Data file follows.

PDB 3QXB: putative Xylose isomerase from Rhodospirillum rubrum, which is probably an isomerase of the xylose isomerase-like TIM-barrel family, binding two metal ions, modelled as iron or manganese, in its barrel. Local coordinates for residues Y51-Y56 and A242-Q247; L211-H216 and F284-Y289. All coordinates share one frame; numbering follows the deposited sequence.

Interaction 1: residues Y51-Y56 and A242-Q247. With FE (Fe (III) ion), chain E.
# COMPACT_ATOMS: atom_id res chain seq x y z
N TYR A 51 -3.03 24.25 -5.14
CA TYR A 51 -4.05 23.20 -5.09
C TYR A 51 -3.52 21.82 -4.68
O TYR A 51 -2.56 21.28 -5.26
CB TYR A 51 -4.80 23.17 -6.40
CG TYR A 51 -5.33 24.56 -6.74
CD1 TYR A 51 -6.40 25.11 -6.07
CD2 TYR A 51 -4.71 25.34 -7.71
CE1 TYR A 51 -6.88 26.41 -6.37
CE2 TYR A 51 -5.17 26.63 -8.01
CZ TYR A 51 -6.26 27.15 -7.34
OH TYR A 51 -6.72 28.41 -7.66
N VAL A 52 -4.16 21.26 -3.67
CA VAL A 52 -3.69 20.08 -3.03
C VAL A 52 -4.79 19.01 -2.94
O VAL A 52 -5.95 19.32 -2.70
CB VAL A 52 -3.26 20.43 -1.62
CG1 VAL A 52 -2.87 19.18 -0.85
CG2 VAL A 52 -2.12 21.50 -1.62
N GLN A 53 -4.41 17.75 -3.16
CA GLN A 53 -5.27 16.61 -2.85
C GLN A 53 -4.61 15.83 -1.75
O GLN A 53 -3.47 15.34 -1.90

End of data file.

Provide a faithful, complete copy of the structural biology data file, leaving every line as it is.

PDB 3QXB: putative Xylose isomerase from Rhodospirillum rubrum, which is probably an isomerase of the xylose isomerase-like TIM-barrel family, binding two metal ions, modelled as iron or manganese, in its barrel. Local coordinates for residues Y51-Y56 and A242-Q247; L211-H216 and F284-Y289. All coordinates share one frame; numbering follows the deposited sequence.

Interaction 1: residues Y51-Y56 and A242-Q247. With FE (Fe (III) ion), chain E.
# COMPACT_ATOMS: atom_id res chain seq x y z
N TYR A 51 -3.03 24.25 -5.14
CA TYR A 51 -4.05 23.20 -5.09
C TYR A 51 -3.52 21.82 -4.68
O TYR A 51 -2.56 21.28 -5.26
CB TYR A 51 -4.80 23.17 -6.40
CG TYR A 51 -5.33 24.56 -6.74
CD1 TYR A 51 -6.40 25.11 -6.07
CD2 TYR A 51 -4.71 25.34 -7.71
CE1 TYR A 51 -6.88 26.41 -6.37
CE2 TYR A 51 -5.17 26.63 -8.01
CZ TYR A 51 -6.26 27.15 -7.34
OH TYR A 51 -6.72 28.41 -7.66
N VAL A 52 -4.16 21.26 -3.67
CA VAL A 52 -3.69 20.08 -3.03
C VAL A 52 -4.79 19.01 -2.94
O VAL A 52 -5.95 19.32 -2.70
CB VAL A 52 -3.26 20.43 -1.62
CG1 VAL A 52 -2.87 19.18 -0.85
CG2 VAL A 52 -2.12 21.50 -1.62
N GLN A 53 -4.41 17.75 -3.16
CA GLN A 53 -5.27 16.61 -2.85
C GLN A 53 -4.61 15.83 -1.75
O GLN A 53 -3.47 15.34 -1.90